Better Than… staring into the Nietzschean abyss.

Chelsea Wolfe embraces darkness, seems to live by it, even. “Dark” is the best way to describe last year’s Apokalypsis, an album that won accolades for melding black metal and American roots music, among other things.


In support of her recently released Unknown Rooms: A Collection of Acoustic Songs, Wolfe played an acoustic set at the First Unitarian Church on Friday. Because of her influences (black metal is known for its aggressively anti-christian theology) and the less-than-pious image she has cultivated, there was perhaps some incongruity between the artist and the venue. Nonetheless, Wolfe demonstrated that her music is certainly not devoid of spirituality.

Bathed mostly in only the dimmest crimson stage light, Wolfe’s candlelight presence was appropriately gothic. After laying out the requisite cultish ephemera (animal bones, withered roses), she, her keyboardist and her violinist took to the stage wordlessly, diving into the waltzing “Appalachia.” Wolfe strummed as the violin swelled and receded, with “Appalachia” never quite offering up the resolution it hints at.

The set list, drawing mainly from Unknown Rooms, suggested Wolfe was eager to stretch her more folk-tinged songwriting, demonstrating that her sound and aesthetic owe as much to the barren guitar work of John Fahey as to say, Darkthrone.

Photos and text by

Between songs, she was reserved, shy even, speaking only to thank the audience and ask for dimmer lighting. Always dimmer. But while singing, she was another thing entirely: austere, wide-eyed and confident. “Boyfriend,” a song equally indicative of Wolfe’s new direction, bloomed when she stepped back from the mic to sing out, allowing her considerable voice to reverberate through the hall.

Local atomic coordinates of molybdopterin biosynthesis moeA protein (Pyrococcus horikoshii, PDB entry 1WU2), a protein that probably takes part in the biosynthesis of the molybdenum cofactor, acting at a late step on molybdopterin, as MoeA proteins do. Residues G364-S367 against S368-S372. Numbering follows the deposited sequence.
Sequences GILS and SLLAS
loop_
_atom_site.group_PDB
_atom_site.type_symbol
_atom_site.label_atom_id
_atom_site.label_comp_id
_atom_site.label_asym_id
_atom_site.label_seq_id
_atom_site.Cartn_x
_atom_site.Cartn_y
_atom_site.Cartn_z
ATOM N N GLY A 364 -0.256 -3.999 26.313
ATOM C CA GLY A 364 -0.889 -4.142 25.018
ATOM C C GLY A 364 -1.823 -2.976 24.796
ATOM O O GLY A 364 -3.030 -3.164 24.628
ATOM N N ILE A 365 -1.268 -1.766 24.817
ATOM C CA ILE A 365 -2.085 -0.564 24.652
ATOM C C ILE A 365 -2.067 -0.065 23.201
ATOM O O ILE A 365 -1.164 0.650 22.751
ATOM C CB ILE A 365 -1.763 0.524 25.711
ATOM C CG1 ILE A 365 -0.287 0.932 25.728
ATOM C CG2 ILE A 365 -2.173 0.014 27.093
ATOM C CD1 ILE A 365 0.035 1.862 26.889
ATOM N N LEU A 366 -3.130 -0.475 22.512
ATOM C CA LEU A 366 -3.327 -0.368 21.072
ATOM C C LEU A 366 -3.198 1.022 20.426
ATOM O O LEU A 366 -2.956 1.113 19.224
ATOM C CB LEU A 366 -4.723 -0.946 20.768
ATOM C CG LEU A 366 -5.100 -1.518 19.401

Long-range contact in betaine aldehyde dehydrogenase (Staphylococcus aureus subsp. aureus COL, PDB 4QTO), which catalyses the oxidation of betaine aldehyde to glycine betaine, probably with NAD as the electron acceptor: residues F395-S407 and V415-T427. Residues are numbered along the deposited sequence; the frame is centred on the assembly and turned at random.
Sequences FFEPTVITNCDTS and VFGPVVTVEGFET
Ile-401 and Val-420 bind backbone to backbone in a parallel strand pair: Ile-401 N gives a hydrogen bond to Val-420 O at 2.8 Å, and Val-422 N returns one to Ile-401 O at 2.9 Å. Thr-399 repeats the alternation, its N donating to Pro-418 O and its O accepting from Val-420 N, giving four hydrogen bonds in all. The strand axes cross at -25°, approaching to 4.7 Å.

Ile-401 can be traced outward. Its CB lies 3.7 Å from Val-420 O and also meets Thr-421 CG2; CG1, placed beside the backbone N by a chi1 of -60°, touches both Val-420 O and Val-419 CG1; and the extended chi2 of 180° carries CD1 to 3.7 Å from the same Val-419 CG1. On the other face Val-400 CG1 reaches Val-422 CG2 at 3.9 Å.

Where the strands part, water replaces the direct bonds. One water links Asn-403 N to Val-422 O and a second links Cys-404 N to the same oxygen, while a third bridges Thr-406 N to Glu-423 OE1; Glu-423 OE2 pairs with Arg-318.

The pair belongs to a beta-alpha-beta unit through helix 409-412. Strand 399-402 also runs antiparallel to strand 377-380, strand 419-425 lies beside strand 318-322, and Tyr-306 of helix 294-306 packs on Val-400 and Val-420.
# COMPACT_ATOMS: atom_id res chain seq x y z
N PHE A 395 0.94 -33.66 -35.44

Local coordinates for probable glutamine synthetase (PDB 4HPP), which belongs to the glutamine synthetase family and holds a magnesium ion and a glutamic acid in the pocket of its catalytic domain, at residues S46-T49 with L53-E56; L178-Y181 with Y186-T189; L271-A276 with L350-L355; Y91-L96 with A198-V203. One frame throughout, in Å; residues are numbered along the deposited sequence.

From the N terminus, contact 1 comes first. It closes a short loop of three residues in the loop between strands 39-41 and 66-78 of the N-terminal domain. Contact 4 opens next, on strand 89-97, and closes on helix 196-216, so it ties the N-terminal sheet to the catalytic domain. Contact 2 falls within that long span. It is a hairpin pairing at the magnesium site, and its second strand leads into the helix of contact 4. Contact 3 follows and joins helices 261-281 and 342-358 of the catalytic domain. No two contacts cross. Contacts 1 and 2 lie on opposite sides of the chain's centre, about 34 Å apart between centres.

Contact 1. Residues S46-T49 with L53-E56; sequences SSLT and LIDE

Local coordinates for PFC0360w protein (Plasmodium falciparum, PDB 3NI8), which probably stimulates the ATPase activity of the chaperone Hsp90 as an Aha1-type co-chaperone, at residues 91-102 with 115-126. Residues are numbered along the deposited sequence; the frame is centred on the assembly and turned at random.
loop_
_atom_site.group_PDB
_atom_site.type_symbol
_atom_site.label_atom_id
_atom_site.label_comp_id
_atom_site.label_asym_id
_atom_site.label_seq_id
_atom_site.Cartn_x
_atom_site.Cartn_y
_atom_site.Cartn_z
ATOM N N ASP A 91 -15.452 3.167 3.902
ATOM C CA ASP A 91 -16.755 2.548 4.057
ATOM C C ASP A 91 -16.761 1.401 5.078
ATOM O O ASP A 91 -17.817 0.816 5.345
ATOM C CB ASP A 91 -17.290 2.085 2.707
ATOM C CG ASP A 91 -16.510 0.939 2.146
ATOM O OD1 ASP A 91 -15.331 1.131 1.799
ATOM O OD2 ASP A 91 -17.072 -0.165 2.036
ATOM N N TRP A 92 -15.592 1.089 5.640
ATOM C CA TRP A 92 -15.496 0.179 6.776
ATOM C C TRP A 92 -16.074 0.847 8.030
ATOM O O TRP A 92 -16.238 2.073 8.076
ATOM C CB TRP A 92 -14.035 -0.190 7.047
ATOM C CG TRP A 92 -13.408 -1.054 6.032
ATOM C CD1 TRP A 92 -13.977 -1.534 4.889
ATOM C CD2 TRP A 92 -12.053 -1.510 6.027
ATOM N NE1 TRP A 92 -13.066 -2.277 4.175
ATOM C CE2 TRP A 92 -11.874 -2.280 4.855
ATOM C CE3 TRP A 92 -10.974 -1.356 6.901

One of the performance’s more haunting moments found Wolfe alone at the church’s house piano, punching out “Sunstorm,” a disquieting and frenetic elegy to a deceased companion. “I had a strange dream. It was my birthday. I learned about it from my neighbor,” she sang, head low, her hair brushing the keys.

But if their audible in-take of breath was any indicator, many in the audience had been waiting to hear “Flatlands,” the critical favorite off of Unknown Rooms. Performing the love song/topographical riddle, Wolfe pleaded for simplicity and consistency in love and all things: “I want flatlands, I don’t want precious stones. I don’t care about anything you ever owned.” It’s a remarkable song, all the more so when taken into account the simplicity of its two-chord structure.

Select cuts from Apokalypsis got the acoustic treatment as well. “Tracks (Tall Bodies),” a signature Wolfe song, translated well with the keys assuming much of the rhythmic duty. The plodding (contextually a propos) “Moses” was, in terms of volume, equal to its album counterpart.

The crowd was vocal when Wolfe said goodnight. “Thank you so much for being here,” she said, returning alone to the stage for a single encore. “Can we please take down the lights?” And once again the church descended into a darkness that seemed, for Wolfe, a source of courage and inspiration. Nothing to be afraid of.